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Why do families lose their wealth in three generations?

I often write on Quora.com, where I am the most viewed writer on financial matters, with over 415.7 million views in recent years.

In the answers below I focused on the following topics and issues:

  • Why do families lose their wealth in three generations?
  • Which celebrity lost a lot of money for investing foolishly in Wall Street?
  • Why do people lose their health later in life for the sake of making money?

If you want me to answer any questions on Quora or YouTube, or you are looking to invest, don’t hesitate to contact me, email (advice@adamfayed.com) or use the WhatsApp function below.

Some of the links and videos referred to might only be available on the original answers. 

Source for all answers – Adam Fayed’s Quora page.

Why do families lose their wealth in three generations?

Firstly, we have to consider the maths of inheritance tax and numerous siblings.

Let’s say parents who have three children have $11m, but only $9m after inheritance taxes are paid, that means $3m per child after taxes.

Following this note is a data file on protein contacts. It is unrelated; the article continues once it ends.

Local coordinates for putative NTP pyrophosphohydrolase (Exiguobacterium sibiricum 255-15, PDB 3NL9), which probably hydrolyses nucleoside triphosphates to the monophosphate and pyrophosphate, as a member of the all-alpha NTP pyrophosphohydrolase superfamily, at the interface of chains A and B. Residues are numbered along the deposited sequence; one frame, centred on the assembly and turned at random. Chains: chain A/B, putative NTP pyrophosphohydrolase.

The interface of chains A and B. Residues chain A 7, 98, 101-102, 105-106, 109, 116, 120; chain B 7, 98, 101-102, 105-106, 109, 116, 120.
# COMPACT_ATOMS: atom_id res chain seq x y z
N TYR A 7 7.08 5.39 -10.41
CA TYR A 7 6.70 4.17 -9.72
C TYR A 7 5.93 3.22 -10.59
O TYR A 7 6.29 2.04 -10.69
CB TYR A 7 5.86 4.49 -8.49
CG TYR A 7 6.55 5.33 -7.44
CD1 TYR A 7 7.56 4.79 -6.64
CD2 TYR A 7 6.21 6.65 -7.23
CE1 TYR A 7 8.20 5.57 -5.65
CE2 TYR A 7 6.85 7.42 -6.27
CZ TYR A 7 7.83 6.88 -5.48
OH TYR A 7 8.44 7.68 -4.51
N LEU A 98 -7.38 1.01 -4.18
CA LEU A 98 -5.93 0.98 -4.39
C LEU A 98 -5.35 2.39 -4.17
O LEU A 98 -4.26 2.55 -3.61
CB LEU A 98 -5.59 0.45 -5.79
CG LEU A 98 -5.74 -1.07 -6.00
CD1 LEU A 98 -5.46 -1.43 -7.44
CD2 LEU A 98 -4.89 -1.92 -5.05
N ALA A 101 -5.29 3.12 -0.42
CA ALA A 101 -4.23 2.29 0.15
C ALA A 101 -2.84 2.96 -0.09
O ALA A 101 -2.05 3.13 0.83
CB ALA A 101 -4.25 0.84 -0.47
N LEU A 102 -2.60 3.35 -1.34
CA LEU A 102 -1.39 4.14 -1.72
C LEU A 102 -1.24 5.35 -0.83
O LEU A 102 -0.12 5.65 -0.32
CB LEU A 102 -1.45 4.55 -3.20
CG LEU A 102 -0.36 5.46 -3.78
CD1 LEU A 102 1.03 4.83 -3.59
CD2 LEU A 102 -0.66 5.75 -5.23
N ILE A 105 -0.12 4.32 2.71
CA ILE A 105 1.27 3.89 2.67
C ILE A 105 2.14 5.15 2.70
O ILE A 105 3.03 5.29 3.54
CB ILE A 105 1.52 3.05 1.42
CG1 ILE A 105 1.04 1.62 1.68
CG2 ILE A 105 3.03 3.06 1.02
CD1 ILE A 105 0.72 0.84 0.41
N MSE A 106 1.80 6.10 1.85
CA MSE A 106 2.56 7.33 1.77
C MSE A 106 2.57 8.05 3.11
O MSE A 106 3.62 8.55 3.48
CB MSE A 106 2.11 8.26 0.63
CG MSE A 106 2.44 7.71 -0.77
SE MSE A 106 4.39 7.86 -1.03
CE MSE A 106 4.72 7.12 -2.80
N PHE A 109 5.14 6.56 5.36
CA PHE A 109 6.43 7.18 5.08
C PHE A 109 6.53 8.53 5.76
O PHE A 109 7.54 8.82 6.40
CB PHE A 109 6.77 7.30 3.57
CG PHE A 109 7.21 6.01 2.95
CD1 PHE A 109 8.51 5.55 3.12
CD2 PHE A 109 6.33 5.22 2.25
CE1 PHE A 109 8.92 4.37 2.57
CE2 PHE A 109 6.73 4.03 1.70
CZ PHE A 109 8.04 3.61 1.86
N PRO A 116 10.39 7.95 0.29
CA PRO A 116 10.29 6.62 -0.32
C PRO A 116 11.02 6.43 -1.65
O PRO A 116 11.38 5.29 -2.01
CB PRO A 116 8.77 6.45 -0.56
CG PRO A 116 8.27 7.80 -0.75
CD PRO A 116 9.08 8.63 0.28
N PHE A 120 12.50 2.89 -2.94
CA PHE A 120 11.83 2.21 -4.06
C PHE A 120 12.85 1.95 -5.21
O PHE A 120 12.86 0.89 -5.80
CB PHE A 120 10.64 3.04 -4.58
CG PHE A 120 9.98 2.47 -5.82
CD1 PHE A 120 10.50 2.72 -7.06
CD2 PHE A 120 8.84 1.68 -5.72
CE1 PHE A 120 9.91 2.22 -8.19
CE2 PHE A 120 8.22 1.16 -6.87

Now let’s say they both have two kids each, and the money hasn’t grown or declined, since they inherited it. Now each child has $1.5m.

$1.5m sounds like a lot of money to most people, but it isn’t enough to live a life of luxury forever. It will run out for many people if it isn’t invested well.

According to the 4% rule of retirement, which holds that you can only withdraw 4% of an investment portfolio over 30 years, that is $60,000 of inflation-adjusted income per year.

Few people who inherit $1.5m think in those terms, so they overspend and underinvest.

There are some other reasons for the issue you refer to including: